Proxy Advisers - cosy and intransparent cartel

Who gives the handful of proxy advisers to right to set their own 'policies'?
Do they ever ask the real end investor, - and not only the intermediaries that pay hefty fees with other peoples' money?
Why does it seem impossible for real end investors - and the public at large - to find out the fees that are paid to proxy firms so that they can do the work that the financial intermediaries should be doing, i.e. supervising the companies they invest in on behalf of the great unwashed public?
(10-Feb-2019)
ISS Policies on Compensation 

Board Evaluation -but who evaluates the evaluators?

Well intended maybe, but who evaluates the evaluators, and so on...
(10-Feb-2019)

Board Evaluation Disclosures - Council of Institutional Investors

Does UBS Chairman really deserve $ 6 Mio?

Or is he just an extremely well-paid PR operator? If American firms can get by without a separate Chairman is keeping such expensive staffers a necessary expense? Any decent IR professional could front such an announcement. Does anyone in the Corporate Governance crowd really care?
(22-Jan-2019)
UBS sees outflows of $13 Million

Blackrock's Larry Fink - confused or mischievous?

Interesting comment about Larry Fink's sudden commitment to better governance. Problem is, with his compensation he is sitting in the proverbial glasshouse. And in addition, as Alex Brummer correctly pointed out, Blackrock's governance policies are nebulous. No good hiring more and more governance 'experts' when they are left without clear guidelines. And the poor end investor (in most cases shielded from having any input into said guidelines by being only indirectly invested - via fiduciaries in pension funds, private banks or assorted platforms) is left standing in front of a closed 'governance universe' where self-appointed guardians of his interest are mostly talking to themselves.
The other interpretation of the half-hearted approach to governance would be that it is just another tool in the marketing arsenal of investment managers - grown out of necessity in order to follow the 'Zeitgeist' dominated by unaccountable pressure groups or lobbies.
(19-Jan-2019)
Larry Fink at Blackrock: Talk the walk, but need to walk the talk 

Yesterday I cam across another comment on Fink's letter - what do you think?
Naked Capitalism 

Chairman - a cushy sinecure for the Establisment

Looking at Philip Hampton's numerous board memberships one can notice one thing: not one of the companies he passed through can be seen as a thorough success - look at the list and point out one if you can find it! British obsession with the role of Chairmen is somewhat similar with the obsession of pack the House of Lords with superfluous worthies!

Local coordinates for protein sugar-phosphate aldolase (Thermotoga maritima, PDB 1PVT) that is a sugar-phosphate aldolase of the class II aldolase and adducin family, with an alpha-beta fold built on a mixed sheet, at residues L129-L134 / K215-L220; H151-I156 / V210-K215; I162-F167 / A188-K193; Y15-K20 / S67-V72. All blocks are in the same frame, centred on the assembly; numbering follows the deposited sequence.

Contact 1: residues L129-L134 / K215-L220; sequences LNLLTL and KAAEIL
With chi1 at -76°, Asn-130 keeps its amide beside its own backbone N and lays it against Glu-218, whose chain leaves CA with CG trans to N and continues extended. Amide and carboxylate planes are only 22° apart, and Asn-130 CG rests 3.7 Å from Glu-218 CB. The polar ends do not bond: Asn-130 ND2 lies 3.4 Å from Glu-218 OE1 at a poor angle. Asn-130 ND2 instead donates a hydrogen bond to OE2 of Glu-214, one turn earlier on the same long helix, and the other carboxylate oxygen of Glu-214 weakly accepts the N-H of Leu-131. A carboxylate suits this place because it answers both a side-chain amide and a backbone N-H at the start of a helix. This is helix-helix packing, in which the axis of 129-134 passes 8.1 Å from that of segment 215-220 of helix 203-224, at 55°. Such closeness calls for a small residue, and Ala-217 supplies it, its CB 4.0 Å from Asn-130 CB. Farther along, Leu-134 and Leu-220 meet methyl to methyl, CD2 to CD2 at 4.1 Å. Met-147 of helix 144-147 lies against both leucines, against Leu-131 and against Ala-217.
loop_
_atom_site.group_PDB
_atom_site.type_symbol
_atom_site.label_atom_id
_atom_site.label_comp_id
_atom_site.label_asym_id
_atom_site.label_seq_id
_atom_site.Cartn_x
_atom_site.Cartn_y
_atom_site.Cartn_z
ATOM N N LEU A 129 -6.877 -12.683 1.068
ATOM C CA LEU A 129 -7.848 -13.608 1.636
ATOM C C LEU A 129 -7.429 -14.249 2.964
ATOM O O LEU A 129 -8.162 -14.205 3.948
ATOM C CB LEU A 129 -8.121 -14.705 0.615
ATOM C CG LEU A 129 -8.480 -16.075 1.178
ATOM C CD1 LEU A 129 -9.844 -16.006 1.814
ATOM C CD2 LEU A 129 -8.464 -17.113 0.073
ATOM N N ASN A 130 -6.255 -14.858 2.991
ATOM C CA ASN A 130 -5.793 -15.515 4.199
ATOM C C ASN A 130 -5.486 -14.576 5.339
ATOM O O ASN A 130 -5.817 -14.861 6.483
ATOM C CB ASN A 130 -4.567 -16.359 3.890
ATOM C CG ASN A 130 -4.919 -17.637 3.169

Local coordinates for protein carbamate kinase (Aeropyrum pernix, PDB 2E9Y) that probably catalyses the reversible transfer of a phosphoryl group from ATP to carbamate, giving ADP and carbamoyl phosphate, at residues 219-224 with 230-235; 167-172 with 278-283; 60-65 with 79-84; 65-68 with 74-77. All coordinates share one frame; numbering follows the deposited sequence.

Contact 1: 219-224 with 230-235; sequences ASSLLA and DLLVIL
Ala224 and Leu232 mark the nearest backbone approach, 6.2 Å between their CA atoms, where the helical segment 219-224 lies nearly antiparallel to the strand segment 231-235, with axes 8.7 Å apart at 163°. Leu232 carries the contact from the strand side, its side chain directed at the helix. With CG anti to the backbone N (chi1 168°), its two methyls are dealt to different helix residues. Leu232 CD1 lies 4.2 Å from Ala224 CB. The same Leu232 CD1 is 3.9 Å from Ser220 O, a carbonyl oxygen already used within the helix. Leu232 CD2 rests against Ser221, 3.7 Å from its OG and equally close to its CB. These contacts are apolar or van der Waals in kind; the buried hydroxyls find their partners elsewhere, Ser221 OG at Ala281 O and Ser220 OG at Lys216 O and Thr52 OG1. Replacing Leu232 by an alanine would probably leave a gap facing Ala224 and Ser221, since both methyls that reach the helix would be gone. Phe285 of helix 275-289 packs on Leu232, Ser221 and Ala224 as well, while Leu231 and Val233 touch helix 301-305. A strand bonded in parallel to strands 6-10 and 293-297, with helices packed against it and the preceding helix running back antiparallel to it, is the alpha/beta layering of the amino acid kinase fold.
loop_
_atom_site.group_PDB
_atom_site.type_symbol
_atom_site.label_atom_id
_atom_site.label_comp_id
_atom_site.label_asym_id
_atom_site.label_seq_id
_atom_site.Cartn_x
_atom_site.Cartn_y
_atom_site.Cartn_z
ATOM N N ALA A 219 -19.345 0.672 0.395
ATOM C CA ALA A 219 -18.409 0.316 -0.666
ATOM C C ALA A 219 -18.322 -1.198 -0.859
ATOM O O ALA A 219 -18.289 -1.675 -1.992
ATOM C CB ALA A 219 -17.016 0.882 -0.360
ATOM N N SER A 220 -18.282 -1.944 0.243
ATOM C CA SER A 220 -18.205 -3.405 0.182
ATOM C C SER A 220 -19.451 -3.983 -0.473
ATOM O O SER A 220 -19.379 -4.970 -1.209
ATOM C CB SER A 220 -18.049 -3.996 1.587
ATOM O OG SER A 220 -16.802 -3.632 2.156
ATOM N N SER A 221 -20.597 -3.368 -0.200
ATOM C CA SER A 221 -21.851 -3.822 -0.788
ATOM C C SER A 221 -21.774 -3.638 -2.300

(21-Jan-2019)
About Philip Hampton
GSK Chairman to retire



Disclosure of Corporate Political Spending - just another box-ticking exercise?

So what is the benefit if end-investors know how the companies they hold shares in spend money on political causes? No point disclosing, it might just raise the blood pressure of those who disagree with specific donations. And what about spending by the vast - and growing - universe of quasi 'Private' companies in the PE sector? They are as much owned by Joe Six pack and do not give the slightest look in about their political or other lobby spending.
(20-Jan-2019)
Mutual Fund Voting on Corporate Disclosure 

Give Real End-Investor control of proxy voting

The current system of allowing fiduciaries such as Pension Funds, Mutual Funds or Private Banks discretion over proxy voting is broken. In an age of Internet and seamless information flows it should be easy to change the system. While most investors would be hopelessly challenged a system of delegated voting via proxy firms would be appropriate. They would declare their policies and investors could choose the proxy firm that most closely matches their preferences. Even a sort of 'mix and match' of policies on individual issues could be envisaged.
(20-Jan-2019)
How to fix the unhealthy concentration of corporate voting power 

Private Equity Boards not much better than those in Listed Companies

Not clear why boards in listed companies could not make speedy decisions - if the will and skillset are there. At least boards in listed companies are more transparent as fiduciaries and often real investors can see the impact of their actions more directly.
(16-Jan-2019)
60 seconds with Bill Priestley

What do Non-Executive Board Members bring to the Party?

News that hospitality veteran James Horler resigned from Patisserie Valerie's board raises the question: what purpose to outside board members play? If they are excused from supervising the nitty-gritty of a company's accounts are they then left with being a sounding board and in-house giver of strategic advice? And who are they accountable to?
(16-Jan-2019)
James Horler resigns fro Patisserie Valerie Board

AntiTrust massively eroded - Should Fiduciaries care?

Should Investors - and their hired hands in the Fund Management/Private Banking Industry - really care if Oligopolies and Monopolies are not held in check? Higher profits at the cost of higher inequality may be attractive in a Darwinian world but how does this fit in with the current focus on ESG, SRI and Impact Investing?
(9-Jan-2019)
Why the Regulators went soft on Monopolies